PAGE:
Make sure to pull the connectors off by the plastic connector body and NOT by the wires. Pull each connector straight out and off the valve. Here is what they look like disconnected:
Step 15: Remove the water outlet hose from the valve assembly.
There is a spring clamp that must be removed first. Be careful that there are no wires in the way, like was the case when I went to remove this spring clamp in the image below:
Take your pliers and squeeze the spring clamp and move it down on the hose:
Here I’ve moved the hose spring clamp down off the valve so we can pull the hose off. I actually did this step out of the order I’m suggesting in this tutorial (learn from my mistake) because I’d already unscrewed the valve from the back of the washer when I took this picture:
Once the spring hose clamp has been backed off the valve body you can pull the hose straight down and off the valve.
Step 16: Remove the two valve assembly mounting screws.
On the back of the washer there are two 8mm hex-headed screws securing the valve to the back of the washer. You could use a flat-head screwdriver but I do not recommend it as it is difficult to hold the flat-headed screwdriver on the head of the screws. If I had my own tools on this trip I would have used a 8mm socket on a screwdriver-type handle to remove them. Make sure to keep track of these screws as the new part will not come with them and you must reuse them.
Once you have those two screws removed the valve will be free from the washer and you can take it out:
Step 17: Mount the new valve on the washer
Insert the washer valve hose connections through their holes in the back of the washer, with the single output hose connector pointing down and reinstall the two screws into the back to mount the valve. You may need to move the valve assembly around a bit to get the holes to line up (and there are additional unused holes):
Step 18: Reinstall the outlet hose on the new valve.
Slip the black hose up and on the new valve:
It should go on all the way until it runs into the larger part of the valve body:
Then use your pliers to squeeze the spring hose clamp and slip it up and on the valve (past the “lip” on the valve nipple):
Step 19: Reinstall the electrical connectors on the new valve.
The red connector goes on the bottom and the white common wire (that jumps from the red connector to the clear one) goes on the two middle terminals exactly as seen below:
Step 20: Reinstall the washer metal housing
Begin tipping the front top edge of the housing up, keeping the far bottom edge up against the washer:
As you lift it upright scoot it up tight against the front of the washer as seen here, with it centered on the frame:
Then the housing sides should be up tight against the frame and the housing should be back in place. I reached around both sides of the washer with my hands and squeezed in the sides to make sure they were up tight against the frame. Press straight down on the back to make sure it is sitting all the way down.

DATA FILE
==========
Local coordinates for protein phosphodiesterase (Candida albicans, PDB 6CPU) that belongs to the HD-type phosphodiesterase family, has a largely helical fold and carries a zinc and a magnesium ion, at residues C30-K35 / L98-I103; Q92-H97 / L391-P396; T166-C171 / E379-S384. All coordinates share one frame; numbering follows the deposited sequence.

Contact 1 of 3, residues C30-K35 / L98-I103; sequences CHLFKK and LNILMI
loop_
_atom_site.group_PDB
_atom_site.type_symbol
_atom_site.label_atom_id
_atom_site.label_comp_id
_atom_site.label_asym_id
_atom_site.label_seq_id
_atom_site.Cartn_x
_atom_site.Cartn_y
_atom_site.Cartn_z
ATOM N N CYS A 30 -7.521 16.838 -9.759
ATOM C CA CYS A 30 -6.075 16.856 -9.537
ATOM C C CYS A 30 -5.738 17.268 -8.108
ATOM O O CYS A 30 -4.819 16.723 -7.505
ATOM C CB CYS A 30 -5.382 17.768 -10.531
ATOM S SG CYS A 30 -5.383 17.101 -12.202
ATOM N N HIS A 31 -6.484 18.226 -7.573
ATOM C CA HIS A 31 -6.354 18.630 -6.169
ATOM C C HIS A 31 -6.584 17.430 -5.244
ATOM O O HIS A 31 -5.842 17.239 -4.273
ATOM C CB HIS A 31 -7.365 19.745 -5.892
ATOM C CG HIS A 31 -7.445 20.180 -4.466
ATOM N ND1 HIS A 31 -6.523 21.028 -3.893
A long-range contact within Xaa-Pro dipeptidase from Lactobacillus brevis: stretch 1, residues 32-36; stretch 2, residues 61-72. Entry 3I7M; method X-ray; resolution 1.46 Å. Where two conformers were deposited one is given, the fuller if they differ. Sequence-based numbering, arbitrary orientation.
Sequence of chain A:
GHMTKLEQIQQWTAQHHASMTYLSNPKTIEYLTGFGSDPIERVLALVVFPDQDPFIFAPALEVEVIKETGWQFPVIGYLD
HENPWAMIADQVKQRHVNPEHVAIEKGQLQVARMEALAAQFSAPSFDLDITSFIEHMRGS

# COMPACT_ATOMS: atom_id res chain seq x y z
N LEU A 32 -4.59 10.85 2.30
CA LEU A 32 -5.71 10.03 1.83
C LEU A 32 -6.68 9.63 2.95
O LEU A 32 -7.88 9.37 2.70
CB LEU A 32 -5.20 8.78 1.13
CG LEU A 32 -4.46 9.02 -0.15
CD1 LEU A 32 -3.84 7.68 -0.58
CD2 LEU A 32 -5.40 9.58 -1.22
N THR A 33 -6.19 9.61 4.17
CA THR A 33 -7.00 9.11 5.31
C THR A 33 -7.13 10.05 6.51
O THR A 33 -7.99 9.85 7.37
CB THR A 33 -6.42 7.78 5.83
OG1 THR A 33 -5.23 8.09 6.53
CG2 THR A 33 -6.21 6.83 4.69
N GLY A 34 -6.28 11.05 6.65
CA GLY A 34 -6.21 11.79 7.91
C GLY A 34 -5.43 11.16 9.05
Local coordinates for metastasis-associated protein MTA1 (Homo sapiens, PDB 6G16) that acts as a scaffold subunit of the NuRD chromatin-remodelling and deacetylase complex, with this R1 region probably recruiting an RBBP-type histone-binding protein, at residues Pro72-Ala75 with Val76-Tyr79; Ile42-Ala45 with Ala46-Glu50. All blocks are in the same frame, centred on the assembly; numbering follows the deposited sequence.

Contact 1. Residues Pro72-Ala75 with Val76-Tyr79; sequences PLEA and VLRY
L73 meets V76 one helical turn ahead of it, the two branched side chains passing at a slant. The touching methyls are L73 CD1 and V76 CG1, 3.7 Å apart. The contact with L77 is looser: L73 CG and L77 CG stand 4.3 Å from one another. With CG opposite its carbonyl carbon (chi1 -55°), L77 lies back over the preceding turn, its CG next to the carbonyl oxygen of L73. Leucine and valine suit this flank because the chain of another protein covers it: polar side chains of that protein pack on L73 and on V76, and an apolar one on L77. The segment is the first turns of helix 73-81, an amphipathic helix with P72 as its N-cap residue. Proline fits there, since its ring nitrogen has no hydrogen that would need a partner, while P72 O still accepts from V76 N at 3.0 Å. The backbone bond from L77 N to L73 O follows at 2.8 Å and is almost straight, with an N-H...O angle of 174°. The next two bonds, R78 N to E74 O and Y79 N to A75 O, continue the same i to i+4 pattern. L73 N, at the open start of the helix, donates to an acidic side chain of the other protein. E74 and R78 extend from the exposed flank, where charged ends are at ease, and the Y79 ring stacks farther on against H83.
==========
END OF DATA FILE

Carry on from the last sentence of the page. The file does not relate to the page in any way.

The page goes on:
Step 21: Reinstall the spring clips
Hook the back end of each spring clip into the back of the washer and then snap the clip down onto the washer housing top:
Align the spring clip with the two holes in the top of the washer housing and press it straight down to snap it into place:
I actually had to press the spring clamp with the palm of my hand to be able to apply enough force to get it to snap into place:
This is what they should look like when they are correctly snapped into place:
Step 22: Clean the top surface of the washer.
If you have your washer control panel lifted up then you should clean the junk off the top surface of the washer while you are in there. I didn’t do this because I was visiting on business and was in a hurry. The surface is porcelain so a green scratchy sponge should polish it up nicely.
Step 23: Reconnect the washer housing electrical connector.
With the plastic tab oriented on the front side of the connector, reinstall the electrical connector into the top of the washer housing:
Make sure that the tab snaps over the catch so it is firmly held into place:
Step 24: Flip the control panel down and into place
There are a couple things to keep in mind as you flip the control panel down and into place, which I’ll detail in steps 24a and 24b:
Step 24a: Make sure the hinges are hooked on the top
On both the right and the left there are plastic hinges that will slide up and down to allow you to return the control panel into its slots in the top of the washer but you must make sure the hinges “hook” over the top edge of the back of the washer:
Step 24b: Make sure the notches on the bottom edge of the control panel go into the holes in the top of the washer housing.
On both the left and the right sides you must make sure the two pieces that stick out of the control panel go into the holes in the top of the washer housing:
The control panel folded back in place–it should sit flush with the top of the washer housing:
Step 25: Reinstall the control panel screws
Reinstall the Phillips-head screws into the lower left and lower right corners of the control panel:
Step 26: Reinstall the plastic control panel bezel end pieces.
They snap straight on:
Step 27: Reconnect the water hoses to the back of the washer.
I would highly recommend starting the threads by hand (clockwise when looking at it from the back) so you do not accidentally cross-thread the hose connections.
Once they are going on straight then I used my channel lock pliers to tighten them up. Make sure the cold connects to the top connection and the hot on the bottom:
Step 28: Turn the water back on.
Turn the valves counter-clockwise to turn the water on.
Step 29: Plug the washer back in.
Step 30: Test out the washer.
I would choose the warm/warm setting (so that both water lines are running equally) and the shortest run cycle to test it out. You can run this washer with the door open. You can also start it and let it run for a few seconds and then push the knob in to shut it off and leave it till the next time you use it. It was immediately evident that this had fixed the water flow problem because the water beautifully flowed into the tub like a waterfall, just like it should: